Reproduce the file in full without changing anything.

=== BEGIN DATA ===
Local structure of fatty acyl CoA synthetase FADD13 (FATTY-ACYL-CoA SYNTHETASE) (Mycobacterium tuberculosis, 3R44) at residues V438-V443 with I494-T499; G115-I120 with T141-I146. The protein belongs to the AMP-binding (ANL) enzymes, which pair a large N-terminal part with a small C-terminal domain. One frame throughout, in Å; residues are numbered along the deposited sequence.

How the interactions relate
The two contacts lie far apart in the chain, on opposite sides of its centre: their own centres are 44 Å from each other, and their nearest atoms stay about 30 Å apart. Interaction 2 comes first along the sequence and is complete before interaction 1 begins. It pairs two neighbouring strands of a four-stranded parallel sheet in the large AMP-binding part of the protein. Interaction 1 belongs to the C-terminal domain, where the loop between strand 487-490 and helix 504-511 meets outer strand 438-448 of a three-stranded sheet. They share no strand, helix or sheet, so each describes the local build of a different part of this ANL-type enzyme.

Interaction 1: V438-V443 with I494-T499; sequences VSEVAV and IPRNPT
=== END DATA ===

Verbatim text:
Local structure of fatty acyl CoA synthetase FADD13 (FATTY-ACYL-CoA SYNTHETASE) (Mycobacterium tuberculosis, 3R44) at residues V438-V443 with I494-T499; G115-I120 with T141-I146. The protein belongs to the AMP-binding (ANL) enzymes, which pair a large N-terminal part with a small C-terminal domain. One frame throughout, in Å; residues are numbered along the deposited sequence.

How the interactions relate
The two contacts lie far apart in the chain, on opposite sides of its centre: their own centres are 44 Å from each other, and their nearest atoms stay about 30 Å apart. Interaction 2 comes first along the sequence and is complete before interaction 1 begins. It pairs two neighbouring strands of a four-stranded parallel sheet in the large AMP-binding part of the protein. Interaction 1 belongs to the C-terminal domain, where the loop between strand 487-490 and helix 504-511 meets outer strand 438-448 of a three-stranded sheet. They share no strand, helix or sheet, so each describes the local build of a different part of this ANL-type enzyme.

Interaction 1: V438-V443 with I494-T499; sequences VSEVAV and IPRNPT